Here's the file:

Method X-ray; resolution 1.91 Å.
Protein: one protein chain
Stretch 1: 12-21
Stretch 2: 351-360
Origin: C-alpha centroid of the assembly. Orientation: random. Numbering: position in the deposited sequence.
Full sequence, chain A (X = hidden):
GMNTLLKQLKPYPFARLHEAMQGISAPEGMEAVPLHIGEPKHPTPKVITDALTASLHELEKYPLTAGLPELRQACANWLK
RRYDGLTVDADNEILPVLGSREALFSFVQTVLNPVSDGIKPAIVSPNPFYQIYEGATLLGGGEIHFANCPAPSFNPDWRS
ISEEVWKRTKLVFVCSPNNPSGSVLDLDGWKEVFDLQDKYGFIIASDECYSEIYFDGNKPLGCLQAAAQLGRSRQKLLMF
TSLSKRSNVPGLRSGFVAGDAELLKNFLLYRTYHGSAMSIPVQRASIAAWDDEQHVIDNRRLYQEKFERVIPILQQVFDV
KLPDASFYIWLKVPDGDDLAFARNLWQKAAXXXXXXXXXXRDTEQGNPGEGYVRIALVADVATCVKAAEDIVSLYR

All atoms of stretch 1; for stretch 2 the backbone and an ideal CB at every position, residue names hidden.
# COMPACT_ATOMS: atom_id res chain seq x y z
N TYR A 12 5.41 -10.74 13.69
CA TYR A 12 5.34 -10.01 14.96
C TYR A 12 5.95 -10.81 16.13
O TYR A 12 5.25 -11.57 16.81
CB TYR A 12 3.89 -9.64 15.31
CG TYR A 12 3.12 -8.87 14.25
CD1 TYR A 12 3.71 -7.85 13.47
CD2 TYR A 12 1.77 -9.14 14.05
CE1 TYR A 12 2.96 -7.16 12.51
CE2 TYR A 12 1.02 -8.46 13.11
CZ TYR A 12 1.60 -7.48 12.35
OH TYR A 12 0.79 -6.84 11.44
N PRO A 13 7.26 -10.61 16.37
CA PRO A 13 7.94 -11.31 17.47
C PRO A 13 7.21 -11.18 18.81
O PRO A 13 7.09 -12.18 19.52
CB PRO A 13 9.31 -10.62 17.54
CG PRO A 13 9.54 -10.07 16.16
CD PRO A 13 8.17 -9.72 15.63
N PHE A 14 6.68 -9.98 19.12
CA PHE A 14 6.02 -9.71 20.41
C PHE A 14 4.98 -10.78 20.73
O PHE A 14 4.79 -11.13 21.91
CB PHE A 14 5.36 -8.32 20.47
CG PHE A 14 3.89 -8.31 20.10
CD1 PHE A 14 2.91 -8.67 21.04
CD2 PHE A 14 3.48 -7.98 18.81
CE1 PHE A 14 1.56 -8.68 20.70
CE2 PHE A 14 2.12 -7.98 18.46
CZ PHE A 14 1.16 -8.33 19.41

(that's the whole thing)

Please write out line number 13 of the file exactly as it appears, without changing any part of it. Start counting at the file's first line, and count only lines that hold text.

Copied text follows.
# COMPACT_ATOMS: atom_id res chain seq x y z